There is about 1 of these Quack-tastic Tuesdays (I hate this name) each month. To get the discount you have to buy your tickets online. Once we picked the date, we saw that the fast pass for the QT was also heavily reduced. So we got that too. Buying our tickets online meant that we didn’t have to stand in the super long line at the entrance.

The ticket that is usually 170 ringgets ($40), we got for RM60. The fast past which is normally RM70, we got for RM40. We paid RM100 ($23) each for our tickets and fast pass. Which means that the people standing in line, most of whom paid full price at RM170, paid more than we did. And, we skipped them in line all day long.

Don’t try to sneak in food, they check your bags quite thoroughly.

The lines were long, but we fast-passed our way through all the rides we wanted. The fast pass has no limit; you can use it all day on almost all the rides. Even on some of the ride where there was no fast pass line, people just let us go by. The whole day I thought, “This must be what it’s like to be rich and privileged.”

As a fast passer, I get the first pick of seats before the non-fast-passers are let in.

Most of the time the fast pass holders didn’t even stand in the same area as the other people. Not only did we not have to stand in the line, at times we didn’t even see the line. Around noon I remarked about how the park was not crowded at all. I wondered if it was worth it to get the fast pass. Then I had to use the bathroom, a part of the park where my fast pass had no power. The park was in fact, very, very crowded.

Thinking about signing up for courses at Sunway University. Does the fast pass work there too?

My favorite part of the whole park was the huge pool. I could have stayed there all day. But Mark wanted to be entertained and ride all the rides. Mostly, I think, he wanted to invoke his fast pass powers. So I let him drag me out of the pool to go do things, like cross the scary, creaky bridge of foreboding. I drew the line at the Vuvuzela.


Malaysia

How to get there:

You can enter by plane, train, bus, boat, and even on foot (from Thailand only).

Most people can get there visas when they arrive for no charge or paperwork. The length of stay differs by the visitor’s nationality. Please check the IDM website.

Phone:

  • Emergency Numbers:
    • Police and Ambulance 999
    •  Fire 994

Website:

Downloads:

  • Travel Guides
  • Uber
    • If you don’t have an account already, get one before you go to Malaysia.

Videos:

Books:

Notes:


Sunway Lagoon

How to get there:

  • Coordinates 3.071727, 101.605237

Address:

  • 3, Jalan PJS 11/11, Bandar Sunway, 47500 Petaling Jaya, Selangor, Malaysia

Phone:

  • +60 3-5639 0000

Websites:

Downloads:

Cost:

Hours:

  • 10:00 – 18:00

Notes:

  • Go on the Quack-tastic Tuesday for the cheapest ticket price.
  • Get there early.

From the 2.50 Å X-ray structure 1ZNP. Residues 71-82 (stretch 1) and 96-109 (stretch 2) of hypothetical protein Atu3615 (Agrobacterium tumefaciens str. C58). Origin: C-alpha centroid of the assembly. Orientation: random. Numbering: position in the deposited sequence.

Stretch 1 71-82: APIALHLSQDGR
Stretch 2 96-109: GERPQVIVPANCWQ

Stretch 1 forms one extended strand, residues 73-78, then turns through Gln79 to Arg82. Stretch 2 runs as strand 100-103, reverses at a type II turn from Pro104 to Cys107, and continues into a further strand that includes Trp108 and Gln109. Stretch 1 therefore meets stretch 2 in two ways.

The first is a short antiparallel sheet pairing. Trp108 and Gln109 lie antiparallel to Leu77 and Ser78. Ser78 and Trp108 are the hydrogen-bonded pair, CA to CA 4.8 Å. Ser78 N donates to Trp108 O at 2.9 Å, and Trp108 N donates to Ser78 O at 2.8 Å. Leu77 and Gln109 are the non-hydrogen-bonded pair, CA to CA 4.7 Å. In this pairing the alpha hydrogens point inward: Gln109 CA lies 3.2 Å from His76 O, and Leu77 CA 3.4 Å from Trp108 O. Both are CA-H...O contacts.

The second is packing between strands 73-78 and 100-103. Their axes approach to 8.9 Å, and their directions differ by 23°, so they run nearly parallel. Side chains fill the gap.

• It’s best if you don’t use a locker, but that might not be very realistic since you have to wear a swimsuit in the pool and you can’t wear a wet swimsuit on the roller coasters.
    • There are 2 types of lockers.
      • Big lockers RM43 – Can only be opened twice; once to put stuff in and then to take them out.
      • Small lockers RM22 – Can be opened as many times as you like. It’s yours all day.
    • Most of the locker rooms are very crowded. It might even seem that some people go to the park just to hang out at the lockers.
    • Old men, who just don’t care anymore, will change in the locker rooms, which have no curtains and are not separated by gender.
      • You will see at least one naked old man every time you enter the locker area.
    • The lockers at the Nickelodeon section were the least crowded.
      • They they get into the park, everyone just heads to the lockers nearest to the entrances.
      • The Nick area is not near any of the entrances.
    • Wear your swimsuit under your clothes when you enter the park.
      • Ride the dry rides first.
      • Take off your clothes at the pool (since you have your swimsuit on already).
    • Change back into your dry clothes at least an hour before the 18:00 deadline or just go home in damp clothes.
      • You actually have until way past 19:oo to leave, but it’s very stressful as everyone is freaking out by that time.
      • All the bathrooms are at a stand-still with everyone and their moms taking showers, doing their hair and make-up, and getting all dolled up. (I’m not joking. All the ladies in the bathroom I saw looked like they had hot dates later that evening.)
  • Bring flip-flops or sandals to walk around in the water park.
    • The ground gets very hot during the day.
  • If you wear a skimpy bikini, you will stick out.
    • Most women wear tankinis and/ or boy shorts.
    • Some even wear rashgaurds and yoga pants.
    • The only people wearing teeny tiny swimsuits are old men. (The same old men from the locker rooms.)
  • If you have rented any floating tubes, be sure to return them before 18:00 to get your deposit back.
    • The returned money will be in cash, even if you paid the deposit with the cashless eLoad thing.